At the end of his comments, he indicated that he had sent copies of his statement to Senators Patrick Leahy (D-VT) and Bernie Sanders (I-VT), as well as to Representative Peter Welch (D-VT) in the House.
The College of American Pathologists has conveyed similar concerns to CMS and members of Congress about the "adverse and immediate consequences" the proposed NCD provisions would have on patient access to therapies and medically necessary tests. "The future development of test-based cancer therapies is now impacted by this NCD," said CAP President Bruce Williams.
Much of the objections to the draft NCD stem from the fact that CMS's proposal would essentially result in labs having to garner FDA's blessing if they hope to garner Medicare coverage. That's good news for the companies already intent on garnering FDA approval or clearance for their NGS cancer panels.
For example, Caris Life Sciences is taking its pan-cancer NGS assay through FDA review as a companion diagnostic to guide treatment with approved targeted therapies and immunotherapies. And Guardant has said that it will seek premarket approval through the FDA for its liquid biopsy assay, Guardant360, by year end.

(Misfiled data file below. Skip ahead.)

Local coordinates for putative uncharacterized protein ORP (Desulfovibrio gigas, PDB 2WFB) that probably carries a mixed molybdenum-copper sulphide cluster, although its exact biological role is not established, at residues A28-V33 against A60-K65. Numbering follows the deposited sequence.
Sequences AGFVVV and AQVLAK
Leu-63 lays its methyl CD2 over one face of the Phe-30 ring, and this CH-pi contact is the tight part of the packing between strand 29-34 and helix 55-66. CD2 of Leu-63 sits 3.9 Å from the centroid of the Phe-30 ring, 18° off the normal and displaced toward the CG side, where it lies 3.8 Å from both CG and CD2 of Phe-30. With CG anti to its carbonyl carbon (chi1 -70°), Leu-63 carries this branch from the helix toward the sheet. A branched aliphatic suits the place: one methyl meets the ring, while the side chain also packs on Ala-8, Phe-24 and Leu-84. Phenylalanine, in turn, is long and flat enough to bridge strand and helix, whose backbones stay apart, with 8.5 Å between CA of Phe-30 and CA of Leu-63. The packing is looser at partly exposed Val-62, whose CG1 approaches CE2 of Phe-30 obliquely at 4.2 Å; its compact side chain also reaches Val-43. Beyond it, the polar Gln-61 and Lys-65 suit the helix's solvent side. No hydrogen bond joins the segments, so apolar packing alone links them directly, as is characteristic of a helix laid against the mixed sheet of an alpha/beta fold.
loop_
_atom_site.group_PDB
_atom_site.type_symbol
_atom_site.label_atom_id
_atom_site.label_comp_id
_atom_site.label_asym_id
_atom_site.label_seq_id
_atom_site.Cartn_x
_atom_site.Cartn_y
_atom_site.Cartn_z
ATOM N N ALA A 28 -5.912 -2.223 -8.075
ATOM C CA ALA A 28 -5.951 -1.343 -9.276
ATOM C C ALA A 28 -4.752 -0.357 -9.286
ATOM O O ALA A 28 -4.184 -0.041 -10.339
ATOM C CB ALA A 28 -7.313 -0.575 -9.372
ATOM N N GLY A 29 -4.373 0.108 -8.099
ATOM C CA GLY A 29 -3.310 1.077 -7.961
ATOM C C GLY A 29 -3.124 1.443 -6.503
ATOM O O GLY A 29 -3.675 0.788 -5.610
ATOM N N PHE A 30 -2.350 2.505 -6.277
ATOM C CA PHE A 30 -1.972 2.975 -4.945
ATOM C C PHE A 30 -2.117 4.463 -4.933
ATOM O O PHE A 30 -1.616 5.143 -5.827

The broader laboratory and pathology communities, however, have long fought to stave off FDA oversight of LDTs, which they say are not devices but lab procedures that are better regulated through CMS under CLIA. "ACLA is deeply concerned that the real-world effect of the NCD, were it to be finalized, would be a de facto requirement that each laboratory test using NGS technology would need to be approved or cleared as a medical device by the FDA before it is covered by Medicare," Sheives wrote to CMS. "The fact that the FDA has not reviewed and opined on the validity of a laboratory test using NGS technology does not mean that evidence of the test’s scientific validity is non-existent."
In ACLA's comments to CMS, it cited a recent study that found that for detecting mutations in certain cancer-linked genes, LDTs were just as good as FDA-approved tests and that a large proportion of study participants using FDA-approved assays modified the tests to broaden their use, rendering them LDTs.
ACLA and pathologist groups have previously lobbied Congress against the FDA's proposal to lift its long-standing practice of enforcement discretion and bring LDTs under its oversight. Those lobbying efforts, and a change of guard at the White House in the fall of 2016, likely pushed FDA to ultimately not finalize its controversial draft guidance on LDT regulation.
More recently, FDA Commissioner Scott Gottlieb has positioned his agency as a facilitator of lab test innovation, while looking to Congress to advance a legislative solution to this issue that involves the FDA, CMS's role administering CLIA, and other agencies.